Qualitative risk analysis helps in responding to the following questions: “How likely is the project to achieve the expected results (or the best possible results/returns) and, if it does not, by how much is it likely to over- or underperform? How does this change if we adapt project design?”

Considering risks when designing national agricultural investment plans

At the plan level, agricultural risks to be considered (qualitatively) and reflected in plan design and prioritization, are typically related to price volatility, market and institution failures, weather shocks (such as drought and floods), insect pests and crop diseases. Before proposing risk management approaches in Investment Plans (which are not in the scope of this note on risk analysis), the following risks need to be carefully qualified and analyzed:

  • Market risks: price volatility and unpredictability; seasonal commodity price variability;
  • Environmental and social risks: frequency of hazards (rain failures) and shocks (droughts); recurrence of resource-based social frictions and conflicts;
  • Institutional and policy risks: legal framework and policy environment for: (i) early warning and response systems (contingency planning); (ii) price risk management tools (warehouse receipt systems, commodity exchanges, contract farming, grain stock management, etc.); (iii) disaster risk management measures (weather-based insurances, safety nets, etc.)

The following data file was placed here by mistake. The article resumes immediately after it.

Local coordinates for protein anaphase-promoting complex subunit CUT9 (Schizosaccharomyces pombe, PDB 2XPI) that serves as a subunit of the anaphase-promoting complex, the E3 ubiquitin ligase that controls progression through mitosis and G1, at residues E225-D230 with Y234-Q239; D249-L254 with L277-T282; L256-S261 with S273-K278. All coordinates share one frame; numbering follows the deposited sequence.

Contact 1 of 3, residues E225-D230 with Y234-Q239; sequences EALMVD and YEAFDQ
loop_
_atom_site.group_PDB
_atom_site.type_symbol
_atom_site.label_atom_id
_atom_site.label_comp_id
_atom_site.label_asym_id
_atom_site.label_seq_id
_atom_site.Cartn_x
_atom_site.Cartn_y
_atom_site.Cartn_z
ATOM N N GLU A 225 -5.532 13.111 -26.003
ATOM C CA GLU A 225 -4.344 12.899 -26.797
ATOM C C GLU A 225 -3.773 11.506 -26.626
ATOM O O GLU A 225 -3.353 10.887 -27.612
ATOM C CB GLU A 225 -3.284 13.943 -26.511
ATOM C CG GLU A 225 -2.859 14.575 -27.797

Considering risks when designing projects

Based on the former World Bank's ORAF, the following categories of risks at project level need to be considered: 

  • Project stakeholder risks (donor relations, borrower relations, general public perception);
  • Operating environment risks, such as: country risks (enabling environment, systemic fraud and corruption, fiduciary management, civil society capacity, politics and governance, security); and institutional risks (ownership and commitment, accountability and oversight, institutional capacity);
  • Implementing agency risks, such as: governance risks (decision-making, behaviour and norms, accountability and oversight, ownership); capacity risks (resources, processes); and fraud and corruption risks (prevalence of fraud and corruption, level of transparency and control); and
  • Project risks, such as: design risks (technical complexity, scope/coverage complexity, arrangement complexity, design flexibility); safeguards risks (environmental and social); programme and donor risks (programme dependencies, donor collaboration, donor delivery); and delivery quality risks (sustainability, measurability, contract management);